NEWRY — More than 3,600 runners competed in the Tough Mountain Challenge obstacle course at Sunday River Ski Resort in Newry on Saturday.

The event also drew thousands of spectators of all ages, many of whom walked up the mountain to watch and cheer on athletes struggling through 17 obstacles on the 4-mile course while either wet or covered in mud.

“The crowd today was massive but expected,” resort spokeswoman Darcy Morse said. “Today’s event exceeded our expectations. We knew that there would be a good-sized crowd, but you never know about the weather. Today’s weather was perfect, which gave way to a perfect course, which gave way to some happy racers. Win-win for everyone.”

The only injuries reported were two sprained ankles, one of which took place at the Slip, Slide and Die water-slide obstacle on the last descent toward the finish line at South Ridge Lodge, she said.

Heats were run every 15 minutes from 8 a.m. to 3 p.m., averaging 125 runners in each heat. All runners wore numbered bibs and timing devices around their ankles.

“The bib got them entry into the race; the anklet recorded their time,” Morse said.


Additionally, because bibs were coming off in The Shredder Mud Pit obstacle, a 100-foot-long mud pit topped with barbed wire, course volunteers had to write bib numbers with black markers on the arms or legs of runners.

Runners streamed through the parking lot at South Ridge to pick up bib numbers and timing anklets. Outside the lodge in the morning, eight women from Turner who identified their team as the “Dirty Girls,” spread out in a circle and began stretching exercises.

“How did we prep (for the race)?” Carolyn Perkins asked the group. “We got up, drank some coffee and we were ready to go.”

“I drank beer last night,” one teammate clarified, as all broke out laughing.

Saturday’s race was the debut event for everyone but Perkins. She said it was her third Challenge.

The race was also runner Kyle Tilsley’s third Challenge. Asked how he did in the first two, he said, “I survived.”


Also waiting for her heat to start was runner Melissa Hunt of Augusta. It was her third year, too, she said, holding her year-old daughter, Addison Hunt.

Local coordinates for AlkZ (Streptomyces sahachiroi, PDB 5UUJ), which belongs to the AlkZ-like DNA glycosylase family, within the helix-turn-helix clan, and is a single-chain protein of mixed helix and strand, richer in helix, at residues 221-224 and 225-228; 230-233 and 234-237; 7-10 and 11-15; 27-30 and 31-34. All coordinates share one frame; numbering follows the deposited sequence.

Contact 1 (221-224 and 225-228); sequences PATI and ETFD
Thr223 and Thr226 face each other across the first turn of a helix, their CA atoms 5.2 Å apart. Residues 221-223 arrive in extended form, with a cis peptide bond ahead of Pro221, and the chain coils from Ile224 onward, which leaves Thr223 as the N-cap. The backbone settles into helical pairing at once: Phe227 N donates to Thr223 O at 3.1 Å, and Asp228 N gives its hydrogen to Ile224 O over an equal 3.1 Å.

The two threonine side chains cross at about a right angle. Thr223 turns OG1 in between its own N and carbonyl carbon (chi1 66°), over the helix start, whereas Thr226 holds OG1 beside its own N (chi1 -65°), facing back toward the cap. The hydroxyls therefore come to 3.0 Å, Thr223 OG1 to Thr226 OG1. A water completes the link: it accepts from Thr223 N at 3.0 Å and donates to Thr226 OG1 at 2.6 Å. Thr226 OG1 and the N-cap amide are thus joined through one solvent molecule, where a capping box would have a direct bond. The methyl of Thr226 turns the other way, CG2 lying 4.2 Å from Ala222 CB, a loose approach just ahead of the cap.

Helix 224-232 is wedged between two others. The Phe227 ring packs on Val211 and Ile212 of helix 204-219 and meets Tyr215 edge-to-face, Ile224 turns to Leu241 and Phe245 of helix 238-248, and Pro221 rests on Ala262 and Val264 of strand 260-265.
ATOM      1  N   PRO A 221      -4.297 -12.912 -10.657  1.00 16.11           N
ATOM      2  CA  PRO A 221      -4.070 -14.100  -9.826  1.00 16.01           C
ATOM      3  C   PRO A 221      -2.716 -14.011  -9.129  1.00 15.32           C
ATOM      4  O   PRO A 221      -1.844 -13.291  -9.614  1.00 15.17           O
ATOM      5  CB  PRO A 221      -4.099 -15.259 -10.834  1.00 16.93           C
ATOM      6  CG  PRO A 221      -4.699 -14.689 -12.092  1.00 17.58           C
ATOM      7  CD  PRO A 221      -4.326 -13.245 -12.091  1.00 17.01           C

She said she finished the first two races in just over an hour. Hunt said she prepped for the race by working out with an “awesome” group in Augusta. “We do things like lift kegs and hit tires with sledgehammers and all kinds of fun, crazy stuff, so I’m ready.”

Runners gathered in a fenced-in area behind the starting line. A minute before they were to take off for the first mud-pit obstacle, resort Mountain Manager Jake Treadwell started them jumping up and down in place and yelling exuberantly.

“We want you to be muddy and wet and have the best time ever,” Treadwell said.

Using a microphone, he had them count down from 10 to 0 as bright orange smoke erupted from two canisters on the other side of the mud pit. And then they were off at a steady jog uphill, until getting blasted with cool water from the first two of 12 snow-making guns in the gantlet obstacle appropriately titled “Hurricane Valley.”

Many runners simply walked through the valley while getting drenched. Once through the valley, they had to run downhill and back up to the mud and barbed-wire pit.


At The Barker Pond Leap Frog obstacle, runners emerged from a huge culvert, climbed up out of it and viewed the completely unstable “lily pads” they had to run across without falling off the small docks that bobbed in the pond.

“Fast feet, down the middle, go, go, go!” the obstacle tender yelled as runners gingerly launched themselves onto the slick platforms.

After that came the water slide into another muddy pool, and a dash down a steep slope to the finish.

Four women at the bottom wearing muddy pink jerseys said the course lived up to its name. Asked what the worst obstacle was, Sue LaJoie, Sheila Morrison, Lisa Smith and Cherri Crockett simultaneously yelled, “WTF!”

That obstacle had runners crawling up a very steep pitch.

Overall first-place finisher for the men and boys was Greg Goodhue, 48, of Sidney, whose time was 42 minutes and 9.5 seconds. For the women and girls, Debbie Moreau, 42, of Greene took first overall with a time of 49 minutes and 1.1 seconds.


“I’m not sure you could drive the course as fast as some ran it,” Morse said.

The Tough Mountain Challenge also included a children’s Mini-Mountain Challenge that was capped at 300 participants and sold out, Morse said.

“Judging by the crowd of kiddos, I would say that they all showed up to compete,” she said.

Race results can be found here:

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